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Duxford D-Day Airshow 2014

 

 

June 6th , 1944. A day in history that will never be forgotten. For 5 years the German war machine had swept across Europe. Britain and her Allies had amassed a huge Armada to take the fight to the Germans and free Europe.

 

 

 

This years Duxford May airshow was set to commemorate the 70th anniversary of the D-Day landings. A popular theme for Duxford displays, Is to transport parts of the wartime airfield back to the 40’s. This show was no different. A section was turned into an Airborne forces display, complete with Willys Jeeps, Tents, Weapons and re-enactors, all of which were more than happy to chat about the equipment on display. Also on show was a large contingent of the various modern day British army units that would also have seen action in the 1944 landings.

Numbers on the Saturday were still quite healthy even though the weather looked set to be a bit up and down. Sunday brought the sunshine and Duxford seemed rammed. With 2-o-clock approaching, it was time to settle down for the display.

Duxford’s organisers had brought together as many aircraft types that were used in the D-Day landings as they could. This is definitely the most black and white stripes I’ve ever seen at an airshow!! Saturdays display was opened by the French Airforce Patrouille De France. Their formation aerobatics was second to none and most enjoyable.

To remember the glider force that landed in France in 1944, several gliders were towed up into the Cambridgeshire skies. Although I did hear some grumbles from the crowd about it being boring, the idea was to signify the efforts made by the brave Glider and Tug pilots on that day, a very fitting tribute.

The Royal AirForce brought along a Typhoon from 29(R) Squadron based at Coningsby. Due to fly with the BBMF Spitfire Mk.LFIXe, Saturdays planned formation was cancelled but both aircraft did perform solo displays, with the Spitfire also in the air with BBMF‘s Dakota III. It was nice to see at least one of the 5 Dakota‘s at Duxford in British markings. Sundays glorious sunshine meant that we did get the two together. Both aircraft were wearing Invasion stripes and with 2 splendid passes the Spitfire broke off leaving probably one or the best Typhoon displays I’ve seen in a long time.

An Auster and Piper L4 Cub gave a nice display of spotting planes used around D-Day on the Saturday It was planned for 3 L4’s to fly but weather meant some of the Cubs never made it. Sunday saw 3 Cubs in different guises. B-17 Sally B was on hand to commemorate the bombers that pounded the fortifications on the early morning of D-Day. As ever she flew gracefully and was welcomed by the crowds. TFC’s Hawk 75 followed Sally B.

One of the best things Duxford constantly brings is its Spitfire tail chases. This time a couple of Buchon’s bounced HAC’s Hurricane. Enter 4 spitfire’s. A MkV from TFC, MkIXT Ml407 from Air Leasing, ARC’s MkIXT and Biggin Hill Heritage MkIX. The sight and sound never fails to bring hairs to the back of your neck!! ML407’s inclusion was particularly special. Flying Officer Johnnie Houlton DFC flew 407 on the day of the landings and was credited with shooting the first Axis aircraft down over the Normandy beachhead.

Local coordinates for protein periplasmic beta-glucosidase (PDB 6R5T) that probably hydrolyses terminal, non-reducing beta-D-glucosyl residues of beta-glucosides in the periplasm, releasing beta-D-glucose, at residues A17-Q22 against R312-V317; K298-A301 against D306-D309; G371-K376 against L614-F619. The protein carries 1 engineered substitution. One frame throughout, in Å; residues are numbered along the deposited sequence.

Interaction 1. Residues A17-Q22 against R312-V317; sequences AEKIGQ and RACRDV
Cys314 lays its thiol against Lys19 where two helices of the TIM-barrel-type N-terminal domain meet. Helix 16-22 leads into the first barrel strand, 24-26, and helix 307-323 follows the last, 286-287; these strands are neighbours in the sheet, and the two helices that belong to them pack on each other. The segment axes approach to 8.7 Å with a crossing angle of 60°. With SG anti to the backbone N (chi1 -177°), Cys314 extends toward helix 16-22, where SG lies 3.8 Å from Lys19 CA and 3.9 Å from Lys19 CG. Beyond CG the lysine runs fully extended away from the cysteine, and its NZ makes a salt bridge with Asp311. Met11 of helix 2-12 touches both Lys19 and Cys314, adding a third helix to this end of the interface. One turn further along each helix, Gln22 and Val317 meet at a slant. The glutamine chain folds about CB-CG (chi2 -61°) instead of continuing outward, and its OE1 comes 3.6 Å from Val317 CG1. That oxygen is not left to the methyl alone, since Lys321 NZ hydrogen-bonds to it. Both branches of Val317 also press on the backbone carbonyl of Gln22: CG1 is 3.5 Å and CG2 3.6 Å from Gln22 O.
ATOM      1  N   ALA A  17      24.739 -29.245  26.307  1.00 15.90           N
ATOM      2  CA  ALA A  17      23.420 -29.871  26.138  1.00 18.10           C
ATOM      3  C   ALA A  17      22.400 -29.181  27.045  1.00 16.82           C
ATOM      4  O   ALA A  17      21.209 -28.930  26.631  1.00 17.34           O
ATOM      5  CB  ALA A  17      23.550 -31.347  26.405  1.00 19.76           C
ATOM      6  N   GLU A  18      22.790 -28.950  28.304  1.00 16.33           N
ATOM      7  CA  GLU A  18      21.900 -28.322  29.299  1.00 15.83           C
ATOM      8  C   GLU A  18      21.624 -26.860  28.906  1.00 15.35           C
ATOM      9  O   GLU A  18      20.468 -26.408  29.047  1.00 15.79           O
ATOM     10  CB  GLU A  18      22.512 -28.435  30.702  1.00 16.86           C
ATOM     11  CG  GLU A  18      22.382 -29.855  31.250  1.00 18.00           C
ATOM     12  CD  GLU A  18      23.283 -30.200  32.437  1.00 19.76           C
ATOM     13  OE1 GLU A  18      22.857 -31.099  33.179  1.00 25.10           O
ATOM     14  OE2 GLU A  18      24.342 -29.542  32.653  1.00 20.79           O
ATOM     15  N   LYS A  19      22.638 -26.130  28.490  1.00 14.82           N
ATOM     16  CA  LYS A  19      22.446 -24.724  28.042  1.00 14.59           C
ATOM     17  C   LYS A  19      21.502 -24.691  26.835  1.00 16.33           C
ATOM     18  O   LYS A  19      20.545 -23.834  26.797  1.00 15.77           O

Displays from the Silence twister duo (Saturday only) and an Apache from Wattisham were followed by an absolute master class in tight formation flying by OFMC’s Mustang/Spitfire pair. Fresh from his 1st ever win in the Red Bull air race, Nigel Lamb was led in MH434 (complete with invasion stripes!) by Alister Kay in P-51 Mustang ’Ferocious Frankie’. The display was immaculate with the two flying very close formation loops and passes. With a flypast by A Hercules from Brize Norton and Mark Millers beautiful DH89 Dragon Rapide, a very special finale was upon us.

C-47 Skytrains littered British airfields in June 1944. A real workhorse, The C-47’s were tasked with dropping British, American and Canadian Airborne troops, behind enemy lines into occupied France on the 6th June. Come forward to May 2014 and 4 surviving C-47s used on D-Day were brought to Duxford. Two of these had made the trip all the way from the States. The National Warplane Museum Of Geneseo, New York, Had sent C-47 ‘Whisky 7’ She was the lead ship of the 37th Troop Carrier Squadron on D-Day, Dropping troops into St-Mere-Eglise. The second was Tradewind Aviations C-47 ‘Union Jack Dak’. She flew with the 73rd Squadron of the 434th Troop Carrier Group, Towing a Waco Glider.
Two British based C-47’s were also in the disoplay. Dakota Heritage ‘Drag em oot’ flew with the 87th Troop Carrier Squadron and still wears the scars of battle. Aces High C-47 served with the 8th Airforce on glider towing operations over France. With a formation Take-off the scene was set for a very evocative end. As three of the Skytrains circled the airfield, gaining height with each pass, Whisky 7 flew graceful passes to the watching crowd. When at height, the Red Devils parachute team exited one of the C-47’s. Dropped to simulate a ‘stick’ parachuting into France. These were very emotional scenes and the crowds stood quiet. Once the Devils were on the ground, The three Skytrains descended and flew a few formation passes with Whisky 7 bringing up the rear. With a formation landing, the end to an absolutely awesome two days was brought to a close.
I really think that this has been one of the best Duxford air shows in recent years and will stick in my mind for a long time. I look forward to Flying Legends in July…..
 

Review by Neil Darby

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